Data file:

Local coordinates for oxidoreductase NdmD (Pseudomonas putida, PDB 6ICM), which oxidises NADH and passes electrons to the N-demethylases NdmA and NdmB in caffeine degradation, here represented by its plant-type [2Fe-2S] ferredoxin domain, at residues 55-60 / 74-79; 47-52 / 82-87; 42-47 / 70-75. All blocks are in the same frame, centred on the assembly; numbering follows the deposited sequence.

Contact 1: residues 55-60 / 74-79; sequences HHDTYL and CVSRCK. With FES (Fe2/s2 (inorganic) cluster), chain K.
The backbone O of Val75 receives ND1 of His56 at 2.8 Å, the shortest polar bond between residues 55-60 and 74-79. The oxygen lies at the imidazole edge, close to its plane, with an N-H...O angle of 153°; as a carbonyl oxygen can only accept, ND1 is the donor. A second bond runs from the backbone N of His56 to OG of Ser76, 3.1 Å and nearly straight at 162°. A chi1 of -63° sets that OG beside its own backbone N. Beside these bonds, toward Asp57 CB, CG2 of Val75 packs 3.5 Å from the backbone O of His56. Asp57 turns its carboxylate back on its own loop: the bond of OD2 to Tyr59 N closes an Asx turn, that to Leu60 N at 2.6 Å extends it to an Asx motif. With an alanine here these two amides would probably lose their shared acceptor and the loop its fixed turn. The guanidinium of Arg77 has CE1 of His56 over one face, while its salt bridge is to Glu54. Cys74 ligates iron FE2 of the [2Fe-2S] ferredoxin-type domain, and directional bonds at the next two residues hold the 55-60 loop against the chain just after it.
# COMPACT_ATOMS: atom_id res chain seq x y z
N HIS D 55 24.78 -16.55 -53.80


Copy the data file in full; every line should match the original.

Local coordinates for oxidoreductase NdmD (Pseudomonas putida, PDB 6ICM), which oxidises NADH and passes electrons to the N-demethylases NdmA and NdmB in caffeine degradation, here represented by its plant-type [2Fe-2S] ferredoxin domain, at residues 55-60 / 74-79; 47-52 / 82-87; 42-47 / 70-75. All blocks are in the same frame, centred on the assembly; numbering follows the deposited sequence.

Contact 1: residues 55-60 / 74-79; sequences HHDTYL and CVSRCK. With FES (Fe2/s2 (inorganic) cluster), chain K.
The backbone O of Val75 receives ND1 of His56 at 2.8 Å, the shortest polar bond between residues 55-60 and 74-79. The oxygen lies at the imidazole edge, close to its plane, with an N-H...O angle of 153°; as a carbonyl oxygen can only accept, ND1 is the donor. A second bond runs from the backbone N of His56 to OG of Ser76, 3.1 Å and nearly straight at 162°. A chi1 of -63° sets that OG beside its own backbone N. Beside these bonds, toward Asp57 CB, CG2 of Val75 packs 3.5 Å from the backbone O of His56. Asp57 turns its carboxylate back on its own loop: the bond of OD2 to Tyr59 N closes an Asx turn, that to Leu60 N at 2.6 Å extends it to an Asx motif. With an alanine here these two amides would probably lose their shared acceptor and the loop its fixed turn. The guanidinium of Arg77 has CE1 of His56 over one face, while its salt bridge is to Glu54. Cys74 ligates iron FE2 of the [2Fe-2S] ferredoxin-type domain, and directional bonds at the next two residues hold the 55-60 loop against the chain just after it.
# COMPACT_ATOMS: atom_id res chain seq x y z
N HIS D 55 24.78 -16.55 -53.80